Two new studies show the continuing danger posed by Covid — and how a simple tool provides highly effective protection, if only we choose to use it.
In the scientific journal Nature, researchers report new discoveries about the consequences of undergoing multiple Covid infections. It turns out that getting reinfected compounds the risks of the disease, with each reinfection ratcheting those risks even higher.
The study comes from researchers in St. Louis who took a deep dive into a national healthcare database hosted by the U.S. Department of Veterans Affairs. They analyzed more than 5.8 million patients; the vast majority were healthy controls, while nearly 450,000 had one Covid infection and more than 40,000 had two or more infections. What they wanted to know was simple: does each infection expose a person to the same risk of morbidity and mortality, or do those risks change with reinfections?
Their findings were very clear: reinfection makes the chances of suffering long-term damage even higher. They analyzed patient data for six months past infection and found higher rates of death and hospitalization. Reinfected patients also had increased risk of a broad range of adverse events such as diabetes, neurological disorders, cardiovascular issues, gastrointestinal problems, and much more — over and above the already increased risk for these same factors that an initial Covid infection confers.
Notably, the compounded risks of reinfection were not lower among vaccinated patients. “The risks were evident regardless of vaccination status,” the researchers report. Risks were highest around the time of infection, but remained higher than average six months later.
So even if you’ve been fully vaccinated and boosted, it’s still advisable to take precautions to avoid Covid infections — especially if you’ve had the virus already. Fortunately, a separate study offers new data to help on that front.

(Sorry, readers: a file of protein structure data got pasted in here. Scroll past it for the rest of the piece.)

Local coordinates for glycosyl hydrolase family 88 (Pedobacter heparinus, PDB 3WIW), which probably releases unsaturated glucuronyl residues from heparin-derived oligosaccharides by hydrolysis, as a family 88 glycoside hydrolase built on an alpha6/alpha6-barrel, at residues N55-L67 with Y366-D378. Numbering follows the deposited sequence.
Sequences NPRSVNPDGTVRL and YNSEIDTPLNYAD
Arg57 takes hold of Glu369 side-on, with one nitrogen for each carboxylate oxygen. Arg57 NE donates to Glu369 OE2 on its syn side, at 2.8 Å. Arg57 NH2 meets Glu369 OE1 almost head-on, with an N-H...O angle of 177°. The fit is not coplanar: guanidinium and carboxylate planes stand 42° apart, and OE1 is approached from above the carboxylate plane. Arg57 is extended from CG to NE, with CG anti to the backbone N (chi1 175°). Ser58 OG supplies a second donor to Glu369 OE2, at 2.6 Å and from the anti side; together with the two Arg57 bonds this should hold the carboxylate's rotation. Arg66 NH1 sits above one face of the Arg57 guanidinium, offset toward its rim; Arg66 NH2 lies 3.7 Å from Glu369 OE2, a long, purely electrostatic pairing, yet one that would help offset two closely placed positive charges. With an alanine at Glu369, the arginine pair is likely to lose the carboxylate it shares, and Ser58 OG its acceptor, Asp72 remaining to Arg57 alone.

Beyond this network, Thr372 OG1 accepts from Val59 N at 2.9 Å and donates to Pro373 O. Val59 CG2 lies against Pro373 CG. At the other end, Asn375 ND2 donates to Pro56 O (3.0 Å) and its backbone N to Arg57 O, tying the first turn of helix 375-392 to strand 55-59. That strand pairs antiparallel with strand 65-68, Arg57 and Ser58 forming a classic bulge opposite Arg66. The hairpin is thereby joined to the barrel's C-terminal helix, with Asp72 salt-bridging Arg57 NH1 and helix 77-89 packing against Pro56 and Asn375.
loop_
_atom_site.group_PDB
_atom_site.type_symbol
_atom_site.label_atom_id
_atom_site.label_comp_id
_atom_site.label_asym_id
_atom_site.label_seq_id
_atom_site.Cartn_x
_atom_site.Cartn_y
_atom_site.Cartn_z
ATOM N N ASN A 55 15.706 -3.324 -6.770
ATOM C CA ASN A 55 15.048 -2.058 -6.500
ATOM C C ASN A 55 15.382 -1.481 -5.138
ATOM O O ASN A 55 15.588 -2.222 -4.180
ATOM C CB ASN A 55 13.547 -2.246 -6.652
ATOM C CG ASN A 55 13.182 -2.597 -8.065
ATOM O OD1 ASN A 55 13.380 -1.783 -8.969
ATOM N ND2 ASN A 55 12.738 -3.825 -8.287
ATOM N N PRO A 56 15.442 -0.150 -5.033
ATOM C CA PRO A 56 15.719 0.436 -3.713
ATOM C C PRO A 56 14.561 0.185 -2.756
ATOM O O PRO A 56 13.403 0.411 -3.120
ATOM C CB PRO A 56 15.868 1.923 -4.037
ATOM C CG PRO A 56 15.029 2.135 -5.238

In Massachusetts earlier this year, a statewide mask mandate for schools was lifted, leaving some schools to drop masking requirements while others kept them in place. The result? An epidemiologist’s dream comparison — the ability to analyze real-life data to determine exactly how effective masking is for students, teachers, and staff. The study’s findings are just as useful for any indoor setting where a lot of people interact in relatively close proximity.
In the study published in the New England Journal of Medicine, researchers analyzed Covid infection rates among students and school staff members for nearly four months, comparing outcomes in Boston-area districts with mask requirements to those without.
Again, the findings were unequivocal. Prior to the change in masking, Covid infection rates were similar across the school districts included in the study. But in the 15 weeks following the lifting of the mask mandate, districts that dropped mask requirements saw significant increases compared to the districts that kept masking. The researchers estimate that nearly 12,000 Covid cases in that period could be traced back to dropping the masks — nearly 30% of all cases in these districts at the time.
Interestingly, the districts that kept mask requirements tended to be those with older schools, lower-income families, and more Black and Latino students. In addition to recommending universal masking as an effective strategy for preventing Covid, the researchers also suggest that widespread mask-wearing could reduce health inequities.
While this was not part of the study, high-quality masks offer better protection against Covid and other respiratory illnesses. Check out Project N95, a nonprofit group that vets N95 and other high-quality masks, for more information.